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    Tour celebrities will include Packers President/CEO Mark Murphy, players Andrew Quarless, Micah Hyde and Casey Hayward, and Packers alumni Gilbert Brown, Antonio Freeman and Bill Schroeder. The tour will also feature special alumni in celebration of the 10th anniversary of the Tailgate Tour, Dave Robinson and Jerry Kramer.

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One last look: Packers return to Dallas with fond memories

Posted Dec 13, 2013

One-of-a-kind stadium will always hold special place in franchise lore

GREEN BAY—The Packers are returning on Sunday to the scene of the current era’s greatest triumph.

Green Bay’s first game since Super Bowl XLV at the former Cowboys – now AT&T – Stadium is sure to conjure up plenty of memories. Whether or not they translate into inspiration in a key game for the Packers is a question for after the game, but the flashbacks will be unavoidable.

It’s not just any ol’ stadium, for one. The “house that Jerry built” is truly one-of-a-kind, with the largest video boards in all of professional sports that hang above the playing field just part of the glitz and glamor that surround the place.

Super Bowl XLV is also the only game, until Sunday, the Packers have ever played there in the stadium’s nearly five years of existence. There is no other history to draw upon at the place that replaced Texas Stadium, which was far less kind to the Packers for a number of years.

“I think everybody will feel it when we pull into the tunnel,” Head Coach Mike McCarthy said this week. “That’s something you never forget, and it’ll never go away.”

McCarthy and the Packers are being realists, too, of course. This isn’t the Super Bowl, and half of the roughly 100,000 fans in attendance won’t be wearing green and gold like last time.

There won’t be any glimpses of Cameron Diaz feeding popcorn to Alex Rodriguez on those monstrous video boards during a TV timeout, either.

“It’s going to be a totally different situation. Obviously then, it was a circus going, but now it’s going to be mellowed down a little bit,” cornerback Tramon Williams said, before reconsidering for a moment. “I guess you could say that, but it still is Dallas and Cowboy country.”

A lot has changed for the Packers since then. Quarterback Aaron Rodgers said the other day he was going through the 2010 team photo and counted only 28 players on the current roster who were part of that Super Bowl. That’s the nature of life in the NFL.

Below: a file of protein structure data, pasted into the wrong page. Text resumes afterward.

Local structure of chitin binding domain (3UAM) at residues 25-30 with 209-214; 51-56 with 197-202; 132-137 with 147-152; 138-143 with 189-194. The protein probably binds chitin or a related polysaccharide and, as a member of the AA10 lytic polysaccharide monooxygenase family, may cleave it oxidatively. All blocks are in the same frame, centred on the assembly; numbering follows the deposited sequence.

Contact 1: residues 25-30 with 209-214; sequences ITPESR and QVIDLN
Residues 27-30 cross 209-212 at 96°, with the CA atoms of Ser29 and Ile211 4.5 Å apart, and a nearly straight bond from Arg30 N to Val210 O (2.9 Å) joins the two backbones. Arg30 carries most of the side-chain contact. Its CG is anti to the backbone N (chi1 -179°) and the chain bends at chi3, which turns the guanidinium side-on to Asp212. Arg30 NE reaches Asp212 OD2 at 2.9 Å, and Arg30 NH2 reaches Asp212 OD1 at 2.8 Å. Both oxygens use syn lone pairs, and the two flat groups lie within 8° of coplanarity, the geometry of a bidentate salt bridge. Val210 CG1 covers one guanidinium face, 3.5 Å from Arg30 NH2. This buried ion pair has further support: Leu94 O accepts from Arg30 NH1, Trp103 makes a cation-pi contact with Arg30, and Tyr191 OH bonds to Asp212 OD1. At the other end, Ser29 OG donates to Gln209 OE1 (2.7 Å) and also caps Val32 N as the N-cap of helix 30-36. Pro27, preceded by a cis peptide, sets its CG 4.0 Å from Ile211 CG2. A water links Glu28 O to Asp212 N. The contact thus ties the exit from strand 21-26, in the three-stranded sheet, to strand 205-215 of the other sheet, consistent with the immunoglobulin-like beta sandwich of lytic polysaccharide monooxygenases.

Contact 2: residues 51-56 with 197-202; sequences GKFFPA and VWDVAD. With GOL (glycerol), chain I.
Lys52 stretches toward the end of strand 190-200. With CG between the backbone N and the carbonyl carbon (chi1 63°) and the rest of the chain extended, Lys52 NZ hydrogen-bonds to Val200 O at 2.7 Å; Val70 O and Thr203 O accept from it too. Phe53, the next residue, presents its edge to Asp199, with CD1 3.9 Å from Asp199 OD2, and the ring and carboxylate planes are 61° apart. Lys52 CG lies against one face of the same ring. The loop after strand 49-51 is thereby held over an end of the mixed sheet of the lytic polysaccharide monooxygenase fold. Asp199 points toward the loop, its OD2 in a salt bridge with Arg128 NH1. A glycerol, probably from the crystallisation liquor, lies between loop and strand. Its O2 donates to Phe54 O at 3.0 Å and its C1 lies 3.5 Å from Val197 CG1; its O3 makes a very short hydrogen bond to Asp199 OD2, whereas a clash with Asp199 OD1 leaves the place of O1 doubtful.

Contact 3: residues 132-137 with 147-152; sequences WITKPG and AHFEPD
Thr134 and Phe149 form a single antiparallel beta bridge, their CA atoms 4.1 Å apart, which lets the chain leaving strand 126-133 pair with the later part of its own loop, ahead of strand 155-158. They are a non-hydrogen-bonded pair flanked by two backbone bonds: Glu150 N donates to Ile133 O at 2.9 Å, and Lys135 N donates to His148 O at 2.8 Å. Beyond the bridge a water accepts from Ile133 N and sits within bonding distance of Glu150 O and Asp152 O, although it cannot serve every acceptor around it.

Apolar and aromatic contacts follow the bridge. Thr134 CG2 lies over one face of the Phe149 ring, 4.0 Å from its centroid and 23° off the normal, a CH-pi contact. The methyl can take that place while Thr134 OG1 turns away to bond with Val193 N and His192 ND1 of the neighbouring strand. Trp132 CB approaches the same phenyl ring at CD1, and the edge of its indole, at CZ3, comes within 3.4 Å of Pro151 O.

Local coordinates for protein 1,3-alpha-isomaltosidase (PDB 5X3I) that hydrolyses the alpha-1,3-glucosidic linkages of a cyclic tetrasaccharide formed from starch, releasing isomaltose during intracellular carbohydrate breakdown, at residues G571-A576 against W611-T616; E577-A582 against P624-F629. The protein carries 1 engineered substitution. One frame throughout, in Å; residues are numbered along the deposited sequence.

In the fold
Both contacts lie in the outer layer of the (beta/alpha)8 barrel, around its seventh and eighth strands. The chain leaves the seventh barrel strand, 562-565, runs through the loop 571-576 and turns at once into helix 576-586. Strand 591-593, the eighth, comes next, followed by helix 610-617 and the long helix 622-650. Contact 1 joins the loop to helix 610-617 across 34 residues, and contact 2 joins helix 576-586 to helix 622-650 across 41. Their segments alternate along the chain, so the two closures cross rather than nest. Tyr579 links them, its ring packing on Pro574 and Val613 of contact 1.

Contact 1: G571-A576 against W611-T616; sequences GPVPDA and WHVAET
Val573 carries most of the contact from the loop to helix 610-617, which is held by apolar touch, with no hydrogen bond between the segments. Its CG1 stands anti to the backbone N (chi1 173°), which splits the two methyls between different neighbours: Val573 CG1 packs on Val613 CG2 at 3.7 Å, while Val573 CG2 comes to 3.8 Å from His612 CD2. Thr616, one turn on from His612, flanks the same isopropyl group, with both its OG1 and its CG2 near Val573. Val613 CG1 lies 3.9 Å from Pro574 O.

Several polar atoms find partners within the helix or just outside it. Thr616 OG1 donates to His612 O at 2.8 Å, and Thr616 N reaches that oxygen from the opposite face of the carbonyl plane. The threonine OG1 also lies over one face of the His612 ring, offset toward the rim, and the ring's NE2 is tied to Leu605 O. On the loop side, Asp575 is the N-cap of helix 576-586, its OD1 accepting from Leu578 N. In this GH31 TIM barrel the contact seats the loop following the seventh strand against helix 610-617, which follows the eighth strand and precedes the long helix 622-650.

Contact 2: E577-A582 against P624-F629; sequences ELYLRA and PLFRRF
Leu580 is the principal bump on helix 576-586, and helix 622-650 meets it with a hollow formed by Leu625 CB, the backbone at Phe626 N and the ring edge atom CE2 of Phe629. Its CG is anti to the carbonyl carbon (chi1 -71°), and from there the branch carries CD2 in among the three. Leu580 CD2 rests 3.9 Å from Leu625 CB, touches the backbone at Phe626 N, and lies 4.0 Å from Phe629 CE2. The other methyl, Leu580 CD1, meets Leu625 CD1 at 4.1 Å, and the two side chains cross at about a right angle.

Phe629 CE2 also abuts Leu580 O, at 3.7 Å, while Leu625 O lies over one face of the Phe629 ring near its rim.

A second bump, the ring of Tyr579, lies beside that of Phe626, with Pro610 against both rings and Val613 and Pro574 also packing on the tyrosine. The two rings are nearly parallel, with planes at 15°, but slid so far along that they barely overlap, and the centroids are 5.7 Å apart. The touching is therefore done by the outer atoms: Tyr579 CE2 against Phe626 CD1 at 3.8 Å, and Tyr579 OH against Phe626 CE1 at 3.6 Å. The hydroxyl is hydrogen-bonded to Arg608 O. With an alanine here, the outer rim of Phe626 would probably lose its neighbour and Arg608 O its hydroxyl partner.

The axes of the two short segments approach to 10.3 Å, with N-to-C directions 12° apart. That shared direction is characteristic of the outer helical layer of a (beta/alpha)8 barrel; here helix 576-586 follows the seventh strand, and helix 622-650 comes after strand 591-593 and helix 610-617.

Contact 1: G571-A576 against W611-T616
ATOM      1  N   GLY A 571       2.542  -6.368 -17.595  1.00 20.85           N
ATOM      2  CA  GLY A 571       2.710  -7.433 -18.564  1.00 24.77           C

The Packers will also be in a different locker room this time – the visitors’ one – after using the Cowboys’ locker room as the “home” team three years ago.

With the Packers a half game out of first place in their division and the Cowboys one game out in theirs, this clash isn’t about gloriously capping a season. It’s about saving one.

“It’s always difficult when you go on the road, but yeah, we’re both in desperate situations,” defensive lineman Ryan Pickett said. “We both need this win.”

For what it’s worth, the Packers have a historical quirk to overcome, too. Following the franchise’s Super Bowl I, II and XXXI victories, Green Bay faltered the next time it returned to the championship venue, losing to the Rams at the Los Angeles Coliseum in 1967, to the Dolphins at the Orange Bowl in 1971 and to the Saints at the Louisiana Superdome in 2002.

Curiously, when the Packers returned to Qualcomm Stadium in San Diego in 1999, two years after their Super Bowl XXXII defeat, they beat the Chargers.

None of that really matters, of course, just as the Packers’ three consecutive playoff losses in Dallas in the 1990s didn’t matter on Feb. 6, 2011.

Those nearly three-year-old memories will take a back seat to the here and now once the ball is kicked off late Sunday afternoon. It’s not as though any of the 28 players are bringing their Super Bowl rings with them for nostalgic reasons.

“Mine’s put away,” receiver Jordy Nelson said. “I don’t ever see it, don’t ever think about it. People ask me to bring it to different stuff, and I’m like, ‘Yeah, I’ll bring it,’ and the day it happens I forget it because it’s not on your mind.

“I think for the most part, everyone has moved on from that experience, because we’re still searching for another.”

Another supreme triumph, another celebration to beat all celebrations, is the goal. The NFL’s Taj Mahal is only a stop on that possible journey and not the destination this time, but in any case, a moment of reflection is allowed, and guaranteed.

“I just remember the confetti,” Pickett said.

Additional coverage - Dec. 13

 
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